4. National Gallery

Zipporah Films

Including the latest Frederick Wiseman film on our best-of list every year is admittedly our equivalent of the Academy seemingly giving an obligatory annual Oscar nomination to Meryl Streep. But he’s that great, and frankly his 2014 release is his greatest in years, a rare reflective work from a filmmaker whose personal experience is always an implicit component of his documentaries but whose professional identity is never so prominent. National Gallery, a three-hour tour of the ins and outs and the public and private areas of the eponymous London museum, is all about the contexts of art and the different ways its viewed, physically and intellectually, and that extends externally to our experience watching the film. I won’t go so far as to say National Gallery is ultimately about itself, but it is an extra bonus layer on top of the usual observational brilliance found in Wiseman. — CC

3. Tales of the Grim Sleeper

courtesy of Barney Broomfield

I’ve always believed Nick Broomfield to be an acquired taste, ignoring the fact that for most people that taste is unobtainable due to his on-screen persona being hard to swallow. He surprised me with his latest, though, following up his mostly obnoxious Sarah Palin: You Betcha! with a film so reserved in its subjectivity that it’s near unrecognizable as being one of his docs. He’s still front and center as he this time investigates a story about a serial killer in South Central Los Angeles, but for the most part he respectfully takes a back seat in the narrative to allow for a very timely expose dealing with racism in the LAPD and American society, among other things. He also seems to genuinely like his subjects in this film, particularly the unforgettable Pamela Brooks, a lively woman found in the neighborhood who becomes a sort of a guide for him and his son (Barney Broomfield, the film’s cameraman) as they navigate the area and the local community. As a longtime fan, I’m impressed that Broomfield finally found his most accessible film in the form of a gripping nonfiction noir, in which his role as hardboiled detective is fortuitously toned down. — CC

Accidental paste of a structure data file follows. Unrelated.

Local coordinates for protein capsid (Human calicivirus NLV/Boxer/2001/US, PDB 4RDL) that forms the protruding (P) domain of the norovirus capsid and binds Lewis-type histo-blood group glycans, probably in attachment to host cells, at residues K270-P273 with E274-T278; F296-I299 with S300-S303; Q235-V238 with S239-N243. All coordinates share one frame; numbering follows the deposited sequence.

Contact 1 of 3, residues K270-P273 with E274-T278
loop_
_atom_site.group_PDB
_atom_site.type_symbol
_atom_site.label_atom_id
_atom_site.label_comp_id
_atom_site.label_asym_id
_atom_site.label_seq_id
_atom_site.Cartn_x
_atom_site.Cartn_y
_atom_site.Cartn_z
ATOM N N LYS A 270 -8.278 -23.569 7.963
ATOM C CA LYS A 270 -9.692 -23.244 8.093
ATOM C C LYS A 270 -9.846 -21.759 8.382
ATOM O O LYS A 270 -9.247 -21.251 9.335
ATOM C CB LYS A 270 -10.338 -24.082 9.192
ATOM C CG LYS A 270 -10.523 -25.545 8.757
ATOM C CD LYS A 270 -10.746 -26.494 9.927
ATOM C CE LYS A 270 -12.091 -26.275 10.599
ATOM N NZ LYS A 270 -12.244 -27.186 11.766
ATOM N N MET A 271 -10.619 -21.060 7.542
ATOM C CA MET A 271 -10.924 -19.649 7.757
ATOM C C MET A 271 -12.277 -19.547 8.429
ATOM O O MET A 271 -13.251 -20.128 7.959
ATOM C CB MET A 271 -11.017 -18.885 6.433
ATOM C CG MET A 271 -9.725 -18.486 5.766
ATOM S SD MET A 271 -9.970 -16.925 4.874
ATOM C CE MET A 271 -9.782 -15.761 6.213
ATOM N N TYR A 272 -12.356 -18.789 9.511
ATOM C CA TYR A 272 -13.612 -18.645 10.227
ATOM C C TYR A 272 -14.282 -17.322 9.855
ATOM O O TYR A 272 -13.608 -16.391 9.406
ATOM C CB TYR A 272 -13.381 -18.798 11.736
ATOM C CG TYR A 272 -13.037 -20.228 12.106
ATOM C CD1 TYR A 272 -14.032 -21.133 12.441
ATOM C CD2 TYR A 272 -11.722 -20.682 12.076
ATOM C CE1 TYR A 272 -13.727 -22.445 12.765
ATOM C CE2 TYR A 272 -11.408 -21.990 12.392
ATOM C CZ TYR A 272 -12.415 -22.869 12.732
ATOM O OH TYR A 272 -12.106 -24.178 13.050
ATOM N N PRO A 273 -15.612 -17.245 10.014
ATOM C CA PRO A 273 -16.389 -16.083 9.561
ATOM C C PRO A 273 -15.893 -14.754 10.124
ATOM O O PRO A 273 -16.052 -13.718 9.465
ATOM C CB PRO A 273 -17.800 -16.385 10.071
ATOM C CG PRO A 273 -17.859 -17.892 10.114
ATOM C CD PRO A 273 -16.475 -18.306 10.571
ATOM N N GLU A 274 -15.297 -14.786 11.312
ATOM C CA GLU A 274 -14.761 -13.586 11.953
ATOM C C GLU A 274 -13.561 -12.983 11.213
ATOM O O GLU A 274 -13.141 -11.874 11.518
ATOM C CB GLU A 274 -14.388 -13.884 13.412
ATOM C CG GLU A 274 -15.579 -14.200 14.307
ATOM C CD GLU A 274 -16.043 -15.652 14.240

2. The Overnighters

Drafthouse Films

If The Overnighters was a play or a novel, it’d already be considered a classic. You wouldn’t be able to get away from it. But it’s a documentary, so it’s relegated to the background noise of most culture discussion. Every year brings us movies that try to make a capital-S Statement on “The Way Things Are,” but The Overnighters gets at that better than Foxcatcher, Birdman and Nightcrawler combined. It’s a dire story of a conflict between basic human decency and the relentless gears of capitalism, and it captures the American spirit of the moment with harrowing intensity. — DS

1. Citizenfour


Citizenfour is a landmark film for a number of reasons, not least of which being director Laura Poitras’s role in the Edward Snowden saga. As a document of our time and one of the most globally significant events of the last few years, it is hard to undervalue. Yet it is also an extraordinary work of nonfiction cinema, which is the real reason it tops this particular list. Poitras is interested in the information brought by Snowden to the now-infamous Hong Kong hotel room, of course, but she is also interested in the implications of this knowledge on character and psychology. This means not just Glenn Greenwald, but the entire community of activists pushing back on government spying. Her eye is as powerful on the forbidding landscapes of the American West, where massive data centers are being collected, as it is sensitive to the tender moments of Greenwald and his husband reunited in Brazil after an absurd detainment by the British government. It is a riveting, groundbreaking portrait of lives lived in truth. — DW

This list was originally published on December 19, 2014.

(Editor in Chief)

Christopher Campbell is the founding editor of Nonfics.